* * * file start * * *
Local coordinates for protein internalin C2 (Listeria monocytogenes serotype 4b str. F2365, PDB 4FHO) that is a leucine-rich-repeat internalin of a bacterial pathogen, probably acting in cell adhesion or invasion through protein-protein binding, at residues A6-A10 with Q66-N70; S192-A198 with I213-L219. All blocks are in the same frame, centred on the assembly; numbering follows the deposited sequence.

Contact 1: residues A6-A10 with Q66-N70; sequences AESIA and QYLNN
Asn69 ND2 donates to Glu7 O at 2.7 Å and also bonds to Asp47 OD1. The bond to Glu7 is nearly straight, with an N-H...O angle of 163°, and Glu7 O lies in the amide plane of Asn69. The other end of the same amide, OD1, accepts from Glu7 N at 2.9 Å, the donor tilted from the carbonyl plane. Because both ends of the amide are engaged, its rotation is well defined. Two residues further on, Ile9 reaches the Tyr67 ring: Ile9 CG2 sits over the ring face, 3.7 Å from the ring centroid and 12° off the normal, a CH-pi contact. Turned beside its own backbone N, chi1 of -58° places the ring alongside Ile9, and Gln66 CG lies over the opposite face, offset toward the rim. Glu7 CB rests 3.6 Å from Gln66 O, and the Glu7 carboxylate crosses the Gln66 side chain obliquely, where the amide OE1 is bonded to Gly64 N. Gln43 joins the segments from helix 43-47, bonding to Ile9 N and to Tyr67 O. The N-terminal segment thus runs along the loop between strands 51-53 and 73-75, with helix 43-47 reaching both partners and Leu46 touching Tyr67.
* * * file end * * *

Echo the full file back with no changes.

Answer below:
Local coordinates for protein internalin C2 (Listeria monocytogenes serotype 4b str. F2365, PDB 4FHO) that is a leucine-rich-repeat internalin of a bacterial pathogen, probably acting in cell adhesion or invasion through protein-protein binding, at residues A6-A10 with Q66-N70; S192-A198 with I213-L219. All blocks are in the same frame, centred on the assembly; numbering follows the deposited sequence.

Contact 1: residues A6-A10 with Q66-N70; sequences AESIA and QYLNN
Asn69 ND2 donates to Glu7 O at 2.7 Å and also bonds to Asp47 OD1. The bond to Glu7 is nearly straight, with an N-H...O angle of 163°, and Glu7 O lies in the amide plane of Asn69. The other end of the same amide, OD1, accepts from Glu7 N at 2.9 Å, the donor tilted from the carbonyl plane. Because both ends of the amide are engaged, its rotation is well defined. Two residues further on, Ile9 reaches the Tyr67 ring: Ile9 CG2 sits over the ring face, 3.7 Å from the ring centroid and 12° off the normal, a CH-pi contact. Turned beside its own backbone N, chi1 of -58° places the ring alongside Ile9, and Gln66 CG lies over the opposite face, offset toward the rim. Glu7 CB rests 3.6 Å from Gln66 O, and the Glu7 carboxylate crosses the Gln66 side chain obliquely, where the amide OE1 is bonded to Gly64 N. Gln43 joins the segments from helix 43-47, bonding to Ile9 N and to Tyr67 O. The N-terminal segment thus runs along the loop between strands 51-53 and 73-75, with helix 43-47 reaching both partners and Leu46 touching Tyr67.